The founders loved gridlock becuase they believed that the main threat to people's liberty was government. Nowadays we know that big business can be just as bad and we need a government capable of defending the people. For this reason I'd opt for a palimentary system to make sure the president and the congress where always from the same party.

Lastly, I would write campaign finance laws into the constitution. People would be allowed to contribute whatever they choose but through a blind trust (so the candidates can't promise people favors) and some limit would be put on how much people are allowed to contribute.
So why do you prefer government attacks on liberty to corporate attacks on liberty?
Do you still beat your wife, BAD? Or have you switched to asking her loaded questions?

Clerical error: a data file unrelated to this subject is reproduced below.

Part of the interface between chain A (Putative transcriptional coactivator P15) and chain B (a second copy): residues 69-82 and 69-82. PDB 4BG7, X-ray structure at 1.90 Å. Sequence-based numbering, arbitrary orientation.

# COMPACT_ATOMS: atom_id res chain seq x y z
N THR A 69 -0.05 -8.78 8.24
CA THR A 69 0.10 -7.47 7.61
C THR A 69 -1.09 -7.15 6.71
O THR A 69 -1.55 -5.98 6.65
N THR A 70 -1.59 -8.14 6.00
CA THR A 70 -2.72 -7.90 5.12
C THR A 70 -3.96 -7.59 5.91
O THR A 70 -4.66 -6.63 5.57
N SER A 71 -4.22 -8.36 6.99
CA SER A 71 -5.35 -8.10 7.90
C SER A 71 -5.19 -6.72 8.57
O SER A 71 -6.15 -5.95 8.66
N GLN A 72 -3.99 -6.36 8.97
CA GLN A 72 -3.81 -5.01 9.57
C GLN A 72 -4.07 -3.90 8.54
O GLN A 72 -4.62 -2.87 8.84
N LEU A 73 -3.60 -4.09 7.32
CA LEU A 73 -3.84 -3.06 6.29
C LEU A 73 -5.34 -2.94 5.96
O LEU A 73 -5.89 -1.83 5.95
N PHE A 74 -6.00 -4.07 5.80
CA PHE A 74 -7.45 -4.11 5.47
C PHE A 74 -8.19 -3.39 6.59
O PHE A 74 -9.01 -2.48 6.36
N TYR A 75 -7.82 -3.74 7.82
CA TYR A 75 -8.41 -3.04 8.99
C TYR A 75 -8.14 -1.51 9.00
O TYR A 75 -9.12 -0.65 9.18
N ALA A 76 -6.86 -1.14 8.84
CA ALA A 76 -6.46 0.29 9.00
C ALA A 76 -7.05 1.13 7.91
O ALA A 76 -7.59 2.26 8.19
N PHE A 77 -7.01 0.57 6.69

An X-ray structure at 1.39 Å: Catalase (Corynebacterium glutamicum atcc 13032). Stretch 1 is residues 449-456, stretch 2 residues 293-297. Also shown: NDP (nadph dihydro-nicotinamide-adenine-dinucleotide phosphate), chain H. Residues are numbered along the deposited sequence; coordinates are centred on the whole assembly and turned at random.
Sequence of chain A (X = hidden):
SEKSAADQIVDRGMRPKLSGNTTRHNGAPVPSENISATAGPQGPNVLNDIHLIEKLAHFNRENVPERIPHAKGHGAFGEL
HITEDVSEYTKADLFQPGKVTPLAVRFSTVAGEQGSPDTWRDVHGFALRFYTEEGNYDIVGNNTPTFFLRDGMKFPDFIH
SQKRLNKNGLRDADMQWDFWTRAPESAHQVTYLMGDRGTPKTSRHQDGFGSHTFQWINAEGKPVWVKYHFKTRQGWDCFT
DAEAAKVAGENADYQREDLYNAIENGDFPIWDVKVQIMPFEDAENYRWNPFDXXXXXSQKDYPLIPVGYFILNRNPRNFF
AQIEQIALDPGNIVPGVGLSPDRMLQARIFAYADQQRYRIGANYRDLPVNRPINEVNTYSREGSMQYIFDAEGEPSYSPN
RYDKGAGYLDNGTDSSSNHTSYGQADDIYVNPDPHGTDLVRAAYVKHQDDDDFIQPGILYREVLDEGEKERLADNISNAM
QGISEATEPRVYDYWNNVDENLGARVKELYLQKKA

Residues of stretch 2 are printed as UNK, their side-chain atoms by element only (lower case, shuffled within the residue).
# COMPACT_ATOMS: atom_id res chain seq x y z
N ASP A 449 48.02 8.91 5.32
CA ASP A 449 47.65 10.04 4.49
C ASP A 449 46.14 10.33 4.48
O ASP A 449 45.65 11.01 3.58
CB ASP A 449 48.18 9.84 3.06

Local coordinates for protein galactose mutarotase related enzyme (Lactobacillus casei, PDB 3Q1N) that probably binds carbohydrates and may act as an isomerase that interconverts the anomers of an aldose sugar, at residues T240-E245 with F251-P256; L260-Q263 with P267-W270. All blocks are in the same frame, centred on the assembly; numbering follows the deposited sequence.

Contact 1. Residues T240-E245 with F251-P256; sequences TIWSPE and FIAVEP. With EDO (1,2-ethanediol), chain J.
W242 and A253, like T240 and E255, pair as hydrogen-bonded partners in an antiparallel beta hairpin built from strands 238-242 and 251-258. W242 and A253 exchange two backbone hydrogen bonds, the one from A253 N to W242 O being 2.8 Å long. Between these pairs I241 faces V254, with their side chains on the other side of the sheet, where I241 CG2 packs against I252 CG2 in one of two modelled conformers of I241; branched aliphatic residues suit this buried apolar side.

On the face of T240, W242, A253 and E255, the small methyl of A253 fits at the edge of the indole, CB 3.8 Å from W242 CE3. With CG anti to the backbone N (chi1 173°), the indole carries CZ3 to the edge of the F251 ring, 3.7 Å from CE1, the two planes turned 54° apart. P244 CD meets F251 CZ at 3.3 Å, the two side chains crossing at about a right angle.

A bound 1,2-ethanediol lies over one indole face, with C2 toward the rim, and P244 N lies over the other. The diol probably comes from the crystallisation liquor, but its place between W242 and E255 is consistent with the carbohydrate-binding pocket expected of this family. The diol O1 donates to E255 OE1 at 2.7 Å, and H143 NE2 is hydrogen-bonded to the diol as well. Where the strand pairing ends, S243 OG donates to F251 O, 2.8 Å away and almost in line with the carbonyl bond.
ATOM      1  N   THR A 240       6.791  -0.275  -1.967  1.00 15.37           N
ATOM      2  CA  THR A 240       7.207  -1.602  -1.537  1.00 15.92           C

With the proper balance neither government nor corporations could threaten liberty. That's what the balance of power is about.
If you say "Government hurts liberty, but so do corporations, so let's make government stronger," my question is hardly a leading question.

In any case, sure, a stronger government could check the power of corporations, but would it? The corporations see the government as a tool just like everyone else does. They'll try to control it to their advantage. And making the government stronger will make the corporations stronger if they control the government. And your campaign finance idea will last the five seconds it takes for them to find a way to get around it. Unless you make some drastic changes that actually prevent the corporations from exerting control over the government, making the government stronger isn't going to check them.
Post a Comment